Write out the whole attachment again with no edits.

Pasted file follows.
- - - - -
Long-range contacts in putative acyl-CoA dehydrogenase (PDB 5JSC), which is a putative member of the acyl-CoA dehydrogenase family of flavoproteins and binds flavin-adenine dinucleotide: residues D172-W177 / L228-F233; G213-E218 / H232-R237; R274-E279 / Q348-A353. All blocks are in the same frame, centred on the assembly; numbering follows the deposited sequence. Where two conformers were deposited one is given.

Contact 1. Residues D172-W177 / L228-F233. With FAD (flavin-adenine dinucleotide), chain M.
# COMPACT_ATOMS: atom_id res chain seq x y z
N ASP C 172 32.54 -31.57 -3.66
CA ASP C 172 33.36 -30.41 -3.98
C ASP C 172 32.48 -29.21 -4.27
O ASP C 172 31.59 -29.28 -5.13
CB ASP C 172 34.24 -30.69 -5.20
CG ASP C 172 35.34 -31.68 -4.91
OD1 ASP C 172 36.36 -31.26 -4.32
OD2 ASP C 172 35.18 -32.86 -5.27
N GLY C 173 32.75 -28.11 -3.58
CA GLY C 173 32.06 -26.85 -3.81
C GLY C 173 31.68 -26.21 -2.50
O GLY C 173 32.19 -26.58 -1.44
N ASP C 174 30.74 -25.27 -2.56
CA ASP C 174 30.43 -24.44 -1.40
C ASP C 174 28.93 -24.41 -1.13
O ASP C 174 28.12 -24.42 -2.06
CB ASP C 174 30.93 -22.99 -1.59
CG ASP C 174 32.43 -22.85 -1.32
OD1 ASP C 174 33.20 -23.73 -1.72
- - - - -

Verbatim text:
Long-range contacts in putative acyl-CoA dehydrogenase (PDB 5JSC), which is a putative member of the acyl-CoA dehydrogenase family of flavoproteins and binds flavin-adenine dinucleotide: residues D172-W177 / L228-F233; G213-E218 / H232-R237; R274-E279 / Q348-A353. All blocks are in the same frame, centred on the assembly; numbering follows the deposited sequence. Where two conformers were deposited one is given.

Contact 1. Residues D172-W177 / L228-F233. With FAD (flavin-adenine dinucleotide), chain M.
# COMPACT_ATOMS: atom_id res chain seq x y z
N ASP C 172 32.54 -31.57 -3.66
CA ASP C 172 33.36 -30.41 -3.98
C ASP C 172 32.48 -29.21 -4.27
O ASP C 172 31.59 -29.28 -5.13
CB ASP C 172 34.24 -30.69 -5.20
CG ASP C 172 35.34 -31.68 -4.91
OD1 ASP C 172 36.36 -31.26 -4.32
OD2 ASP C 172 35.18 -32.86 -5.27
N GLY C 173 32.75 -28.11 -3.58
CA GLY C 173 32.06 -26.85 -3.81
C GLY C 173 31.68 -26.21 -2.50
O GLY C 173 32.19 -26.58 -1.44
N ASP C 174 30.74 -25.27 -2.56
CA ASP C 174 30.43 -24.44 -1.40
C ASP C 174 28.93 -24.41 -1.13
O ASP C 174 28.12 -24.42 -2.06
CB ASP C 174 30.93 -22.99 -1.59
CG ASP C 174 32.43 -22.85 -1.32
OD1 ASP C 174 33.20 -23.73 -1.72